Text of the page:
Opinion | Monday, 26th February 2018
How the Welsh outside Wales kept St David’s day alive
Dr Kathryn Hurlock explains how the patron saint came to be so widely celebrated
Originally posted on The Conversation
by Dr Kathryn Hurlock, Senior Lecturer in Medieval History
On March 1, St David is commemorated in Wales for his role as patron saint of the country and its people. From Abertawe to Ynys Mon, the Welsh use the day as one to celebrate their culture and heritage. But there was a time when St David’s popularity waned in Wales, and it was only thanks to the Welsh who had left the land of their fathers that St David’s day was revived.
St David’s role as leader of the Welsh was established in the 10th century when the Welsh (together with the Scots, Irish and Cornish) were urged to fight against Athelstan of Englandunder the spiritual protection of David. The poem asking them to fight, Armes Prydein Vawr (the Great Prophecy of Britain), called St David their leader whose prayers would help defeat the English.
His fame was reinforced in the 1120s when Pope Calixtus II declared that English pilgrims who went to St David’s cathedral in Pembrokeshire twice would have the same spiritual reward as if they went to Rome once. This honour was not extended to any other place in Britain.
The cathedral became Wales’ premiere pilgrimage site, visited by English kings like Henry II and Edward. Meanwhile St David’s day on March 1 became the most important date in the Welsh calendar of worship. It was so universal that when men from Wales settled in Ireland after its conquest in 1169, they still used St David’s day to date documents.
Henry VII, first of the Tudor kings of England, also revered St David. Born in Wales but largely brought up in exile in Brittany and France, when Henry returned to take the crown from Richard III in 1485, he called on the Welsh to go with him in the name of God and of St David. Once he was king, Henry celebrated St David’s day with the royal court each year.
However, during the 16th-century Reformation, St David, his cult, and his cathedral came under attack from reformers. When Englishman William Barlow was appointed bishop of St David’s in 1536, he stripped the cathedral of its relics and tried to get the office of bishop moved around 45 miles east to Carmarthen. He also wrote to Thomas Cromwell, outraged that the Welsh thought David good enough to be a patron saint.
There is little evidence that St David was enthusiastically worshipped as a patron saint in Wales in the following two centuries. His memory was kept alive, however, in England, though in a much altered form, that was far removed from his earlier image as a holy man.
In the late 1590s, a book, written by Londoner Richard Johnson, described David as patron of Wales, but showed him as a man who (along with the other patron saints in the book) went on fantastical adventures, killing monsters and rescuing ladies.
By the 18th century, St David was again being celebrated as the patron saint of Wales, but only really thanks to the Welsh who had left the land. Interest began in 1704 in Dublin, with the publication of a work praising the saint, and was followed in London where the “Honourable and Loyal Society of the Antient Britons” celebrated with a sermon on St David’s day. So too did the Welsh of Philadelphia, where the Welsh society was founded in 1729.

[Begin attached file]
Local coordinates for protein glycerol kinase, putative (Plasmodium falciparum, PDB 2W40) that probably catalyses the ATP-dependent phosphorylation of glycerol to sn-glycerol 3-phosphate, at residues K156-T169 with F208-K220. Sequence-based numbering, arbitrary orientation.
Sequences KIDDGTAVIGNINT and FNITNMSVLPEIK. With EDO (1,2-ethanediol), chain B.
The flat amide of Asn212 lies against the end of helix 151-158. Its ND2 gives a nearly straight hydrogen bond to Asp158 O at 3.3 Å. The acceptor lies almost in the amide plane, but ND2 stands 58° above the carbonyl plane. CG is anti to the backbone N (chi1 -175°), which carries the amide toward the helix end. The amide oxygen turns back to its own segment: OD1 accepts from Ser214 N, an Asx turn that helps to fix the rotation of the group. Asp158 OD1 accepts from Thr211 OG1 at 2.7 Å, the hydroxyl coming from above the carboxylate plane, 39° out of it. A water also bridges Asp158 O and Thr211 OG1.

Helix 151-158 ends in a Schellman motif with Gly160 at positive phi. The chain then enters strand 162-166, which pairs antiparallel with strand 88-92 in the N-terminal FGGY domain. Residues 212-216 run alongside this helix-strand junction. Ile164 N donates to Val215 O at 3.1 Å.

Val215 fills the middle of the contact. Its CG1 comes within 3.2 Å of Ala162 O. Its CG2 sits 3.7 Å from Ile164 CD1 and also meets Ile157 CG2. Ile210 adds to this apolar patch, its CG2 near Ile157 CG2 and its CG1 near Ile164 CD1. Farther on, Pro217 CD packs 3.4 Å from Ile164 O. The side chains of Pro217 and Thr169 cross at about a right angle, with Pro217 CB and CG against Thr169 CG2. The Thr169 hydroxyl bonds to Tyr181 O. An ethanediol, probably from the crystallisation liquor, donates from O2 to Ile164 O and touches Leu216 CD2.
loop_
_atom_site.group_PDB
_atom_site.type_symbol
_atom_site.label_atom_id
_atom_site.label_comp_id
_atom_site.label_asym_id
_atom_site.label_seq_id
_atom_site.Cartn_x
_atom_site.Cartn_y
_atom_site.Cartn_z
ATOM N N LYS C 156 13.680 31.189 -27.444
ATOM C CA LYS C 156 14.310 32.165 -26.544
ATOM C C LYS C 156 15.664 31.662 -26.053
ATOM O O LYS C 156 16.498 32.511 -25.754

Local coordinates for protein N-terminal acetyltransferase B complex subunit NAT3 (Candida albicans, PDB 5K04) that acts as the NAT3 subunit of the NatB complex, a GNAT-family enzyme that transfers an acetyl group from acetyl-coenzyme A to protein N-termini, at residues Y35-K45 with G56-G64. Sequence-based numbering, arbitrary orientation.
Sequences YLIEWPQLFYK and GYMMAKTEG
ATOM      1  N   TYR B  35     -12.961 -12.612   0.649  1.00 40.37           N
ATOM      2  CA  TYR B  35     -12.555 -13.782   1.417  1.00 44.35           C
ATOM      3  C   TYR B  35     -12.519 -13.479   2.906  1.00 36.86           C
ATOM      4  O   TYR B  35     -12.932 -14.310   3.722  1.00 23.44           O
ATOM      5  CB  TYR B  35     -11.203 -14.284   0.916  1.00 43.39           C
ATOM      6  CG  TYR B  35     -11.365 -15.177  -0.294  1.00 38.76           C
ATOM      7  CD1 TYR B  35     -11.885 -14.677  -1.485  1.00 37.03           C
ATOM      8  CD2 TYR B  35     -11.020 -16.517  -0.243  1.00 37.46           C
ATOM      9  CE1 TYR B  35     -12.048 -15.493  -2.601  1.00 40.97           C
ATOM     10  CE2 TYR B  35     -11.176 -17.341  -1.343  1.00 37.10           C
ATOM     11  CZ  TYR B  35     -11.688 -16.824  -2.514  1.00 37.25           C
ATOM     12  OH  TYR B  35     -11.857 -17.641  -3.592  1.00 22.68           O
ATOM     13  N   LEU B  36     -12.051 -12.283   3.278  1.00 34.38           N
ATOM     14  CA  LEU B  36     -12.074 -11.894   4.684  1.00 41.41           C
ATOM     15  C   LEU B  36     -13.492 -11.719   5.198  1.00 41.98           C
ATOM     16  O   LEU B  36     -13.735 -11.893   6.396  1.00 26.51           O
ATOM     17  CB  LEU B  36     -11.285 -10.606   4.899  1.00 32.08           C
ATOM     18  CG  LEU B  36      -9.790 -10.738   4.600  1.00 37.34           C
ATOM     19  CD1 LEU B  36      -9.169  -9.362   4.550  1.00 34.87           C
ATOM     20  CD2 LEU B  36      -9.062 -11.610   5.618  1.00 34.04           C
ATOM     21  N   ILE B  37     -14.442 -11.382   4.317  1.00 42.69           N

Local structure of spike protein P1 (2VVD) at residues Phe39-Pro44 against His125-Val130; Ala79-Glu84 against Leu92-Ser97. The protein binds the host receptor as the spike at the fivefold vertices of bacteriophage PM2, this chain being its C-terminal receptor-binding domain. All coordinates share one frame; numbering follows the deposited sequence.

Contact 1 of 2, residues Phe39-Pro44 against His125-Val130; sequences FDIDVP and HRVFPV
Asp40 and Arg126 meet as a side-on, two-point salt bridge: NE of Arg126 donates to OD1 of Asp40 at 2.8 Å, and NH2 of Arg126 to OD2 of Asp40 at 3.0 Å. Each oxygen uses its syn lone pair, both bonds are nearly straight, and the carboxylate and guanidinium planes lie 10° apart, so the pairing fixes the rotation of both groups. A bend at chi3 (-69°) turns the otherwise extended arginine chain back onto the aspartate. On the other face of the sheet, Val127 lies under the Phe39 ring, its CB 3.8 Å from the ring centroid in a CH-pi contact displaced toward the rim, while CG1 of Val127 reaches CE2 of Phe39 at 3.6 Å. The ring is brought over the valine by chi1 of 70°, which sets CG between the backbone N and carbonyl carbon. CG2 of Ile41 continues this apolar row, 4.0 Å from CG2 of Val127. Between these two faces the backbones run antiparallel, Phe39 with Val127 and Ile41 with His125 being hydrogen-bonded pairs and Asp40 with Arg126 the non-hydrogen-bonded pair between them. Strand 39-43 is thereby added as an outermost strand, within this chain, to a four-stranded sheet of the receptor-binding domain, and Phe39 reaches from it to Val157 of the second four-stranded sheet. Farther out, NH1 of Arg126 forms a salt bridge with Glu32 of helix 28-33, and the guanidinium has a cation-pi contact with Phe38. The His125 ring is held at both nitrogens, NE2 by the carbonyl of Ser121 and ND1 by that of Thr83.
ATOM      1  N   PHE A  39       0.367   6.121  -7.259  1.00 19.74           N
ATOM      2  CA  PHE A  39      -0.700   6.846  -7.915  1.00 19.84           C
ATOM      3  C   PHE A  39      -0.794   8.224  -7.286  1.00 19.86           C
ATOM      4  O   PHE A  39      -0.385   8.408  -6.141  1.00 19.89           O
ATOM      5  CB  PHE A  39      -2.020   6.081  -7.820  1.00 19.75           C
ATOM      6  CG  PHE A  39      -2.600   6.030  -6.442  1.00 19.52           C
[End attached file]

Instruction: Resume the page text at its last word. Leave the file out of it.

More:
Though many of these celebrations involved singing and sermons, not all did. When the Antient Britons developed into the Honourable Society of the Cymmrodorion in 1751, they held their regular meetings in taverns. Such meetings must have been popular, as by 1762, St David was the only patron saint in Britain whose day was a public holiday.
By the 18th century, St David was again being celebrated as the patron saint of Wales, but only really thanks to the Welsh who had left the land.
This formal recognition, coupled with the elevation of saints of England, helped St David find popularity once again in Wales. In the 19th century, St David’s day was celebrated with sermons and dinners in Wales. A number of educational establishments were dedicated to him, including St David’s College, Wales’ first university, founded in 1828 by Bishop Burgess of St David’s.
In 1923, the story of St David’s medieval life was translated from Latin and published in English for the first time, and Welsh poets like Saunders Lewis took an interest in St David as Welsh patron. Lewis portrayed David as a man who aided miners in the coalmines of Wales. He was also the subject of modern sculpture, and considerable effort was put into restoring the cathedral of St David’s. When the Church of Wales produced its first hymnbook in 1941, no fewer than five of the hymns were to David.
Today, thanks in part to the early survival of St David’s day celebrations outside Wales, St David’s day is once again celebrated widely in his homeland. It is also enjoying something of a resurgence overseas. Since 2011, Los Angeles has hosted a St David’s day festival, and Welsh communities from Patagonia to Denver fittingly celebrate St David as patron saint with song.